December 4, 2005
Most Common Food Allergies & Finding Help
The most common food allergens are not always the biggest problem. According to the AAAAI, six foods cause almost all food allergy reactions: milk, eggs, peanuts, soy, wheat and tree nuts.
Not all reactions are anaphylactic. Reactions may include diarrhea, vomiting, colic, abdominal pain, constipation, bronchitis, asthma, sneezing, coughing, eczema, hives, excessive crying, sweating, sleeplessness, and headache.
When our 3rd child was 6 months old, she spent many a night screaming and we had no idea why. Turns out she was allergic to milk and, because she was breastfed, was getting that milk via mom's diet. Make sure you get proper medical care and advice. Our family doc at the time was not that well educated on child food allergies.
Our experience is that your family practitioner is not enough, you need a specialist. Find a recommended allergist in your area and develop a good relationship. Your allergist can be a trusted advisor through the many trials and tribulations of raising a child with severe food allergies.
Posted by David at December 4, 2005 8:20 AM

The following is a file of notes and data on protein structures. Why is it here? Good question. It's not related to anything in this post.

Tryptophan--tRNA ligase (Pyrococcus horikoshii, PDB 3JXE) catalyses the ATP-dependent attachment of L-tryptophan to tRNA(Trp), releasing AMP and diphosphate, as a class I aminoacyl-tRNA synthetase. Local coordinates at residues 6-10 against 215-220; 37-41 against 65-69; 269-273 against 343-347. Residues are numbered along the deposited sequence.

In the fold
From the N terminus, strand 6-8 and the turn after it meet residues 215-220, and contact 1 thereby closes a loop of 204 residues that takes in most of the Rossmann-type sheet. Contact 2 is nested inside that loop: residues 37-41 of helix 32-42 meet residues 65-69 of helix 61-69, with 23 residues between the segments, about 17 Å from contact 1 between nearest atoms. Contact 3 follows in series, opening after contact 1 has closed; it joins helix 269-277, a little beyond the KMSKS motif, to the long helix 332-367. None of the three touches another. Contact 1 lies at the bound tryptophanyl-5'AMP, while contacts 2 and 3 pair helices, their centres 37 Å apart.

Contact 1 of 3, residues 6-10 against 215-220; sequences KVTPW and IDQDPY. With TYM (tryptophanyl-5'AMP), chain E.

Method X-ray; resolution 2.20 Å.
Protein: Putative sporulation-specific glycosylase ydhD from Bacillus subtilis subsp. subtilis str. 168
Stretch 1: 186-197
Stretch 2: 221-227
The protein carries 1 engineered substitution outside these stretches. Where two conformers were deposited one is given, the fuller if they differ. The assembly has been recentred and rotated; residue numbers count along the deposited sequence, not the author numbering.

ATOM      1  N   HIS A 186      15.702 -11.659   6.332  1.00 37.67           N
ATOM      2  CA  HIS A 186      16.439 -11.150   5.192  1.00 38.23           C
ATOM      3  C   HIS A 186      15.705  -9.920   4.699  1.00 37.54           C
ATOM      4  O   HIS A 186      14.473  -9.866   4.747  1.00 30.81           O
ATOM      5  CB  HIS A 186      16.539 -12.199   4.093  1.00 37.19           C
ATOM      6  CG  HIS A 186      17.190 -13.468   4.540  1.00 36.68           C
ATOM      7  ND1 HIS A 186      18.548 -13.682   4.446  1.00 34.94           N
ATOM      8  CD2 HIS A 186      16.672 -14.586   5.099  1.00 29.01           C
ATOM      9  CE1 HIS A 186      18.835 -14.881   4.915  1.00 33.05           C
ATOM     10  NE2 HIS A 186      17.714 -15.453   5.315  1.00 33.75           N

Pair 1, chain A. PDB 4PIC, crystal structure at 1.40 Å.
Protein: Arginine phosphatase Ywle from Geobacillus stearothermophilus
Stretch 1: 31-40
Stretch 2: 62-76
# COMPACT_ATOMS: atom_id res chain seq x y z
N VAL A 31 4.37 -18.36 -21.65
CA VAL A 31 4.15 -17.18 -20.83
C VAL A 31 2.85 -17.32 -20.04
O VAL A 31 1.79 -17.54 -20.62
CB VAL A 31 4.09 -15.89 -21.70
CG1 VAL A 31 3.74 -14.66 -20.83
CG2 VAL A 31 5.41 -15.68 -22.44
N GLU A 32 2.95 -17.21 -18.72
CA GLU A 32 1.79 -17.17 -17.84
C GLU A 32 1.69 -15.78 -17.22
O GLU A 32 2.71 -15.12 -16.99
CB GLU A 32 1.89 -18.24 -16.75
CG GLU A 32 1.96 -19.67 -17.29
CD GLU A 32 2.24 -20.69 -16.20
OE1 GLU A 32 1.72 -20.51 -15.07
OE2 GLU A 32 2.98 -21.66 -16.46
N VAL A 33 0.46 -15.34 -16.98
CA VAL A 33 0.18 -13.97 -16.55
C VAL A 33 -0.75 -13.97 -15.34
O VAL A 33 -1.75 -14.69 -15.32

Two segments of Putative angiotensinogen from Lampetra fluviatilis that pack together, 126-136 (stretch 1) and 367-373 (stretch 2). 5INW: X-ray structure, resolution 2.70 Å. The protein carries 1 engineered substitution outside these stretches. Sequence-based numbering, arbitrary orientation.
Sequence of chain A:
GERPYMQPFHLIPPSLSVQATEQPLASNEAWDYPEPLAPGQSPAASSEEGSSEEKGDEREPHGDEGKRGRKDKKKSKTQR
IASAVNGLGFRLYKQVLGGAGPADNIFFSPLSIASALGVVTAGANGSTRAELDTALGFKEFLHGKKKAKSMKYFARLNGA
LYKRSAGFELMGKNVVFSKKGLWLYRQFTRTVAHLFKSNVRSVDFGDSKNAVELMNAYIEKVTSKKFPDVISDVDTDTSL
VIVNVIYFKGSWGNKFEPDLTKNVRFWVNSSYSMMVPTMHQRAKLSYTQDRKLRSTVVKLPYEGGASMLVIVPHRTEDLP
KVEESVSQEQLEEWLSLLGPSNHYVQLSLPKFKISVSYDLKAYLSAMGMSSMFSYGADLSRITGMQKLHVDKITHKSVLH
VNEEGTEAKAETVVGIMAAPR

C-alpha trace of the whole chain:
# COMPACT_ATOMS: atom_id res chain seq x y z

Our son did not sleep through the night his first year of life because of multiple food allergies, though we didn't know the cause of his sleeplessness.
One doctor told us he simply had eczema and to treat the symptoms. Another doctor told us he likely had food allergies and recommend we get him tested.
Shortly after that appointment, at 10 months old, he took a bite of another toddler's peanut butter sandwich and had a serious anaphylactic reaction. Through the testing process, we found out he had milk, egg, and peanut allergies (the peanut allergy being life-threatening). We eliminated milk and eggs from his diet and his skin cleared up beautifully within a month. Soon, he slept through the night for the first time, and my husband and I rolled out of bed to our knees and gave thanks to God (since we were seriously sleep deprived, but also because we were so happy for our son to be healthy and sleeping).
Since that first serious incident 4 1/2 years ago, we carry an Epipen with us at all times. He's a healthy, happy 5 year old who is doing great. At age 3, he outgrew the milk and egg allergies, which meant a huge change in our family. For those of you who manage multiple food allergies in your family, you know what a blessing it must have been to add those foods back into his diet. For people who have never had to avoid certain foods, they just don't understand the complexity of the situation.
We still daily manage the peanut allergy by avoiding peanuts completely in his diet. We are prepared in case he were to eat a peanut by accident, but we pray and work diligently to be sure it never happens.
I am thankful for this site because it helps me keep my awareness and diligence up in caring for our son. It's helpful to meet others in similar situations, to learn and help each other.
My admiration to all those parents out there who are raising children with food allergies. I can relate.
Posted by: Andrea Simanson at December 25, 2005 3:55 PM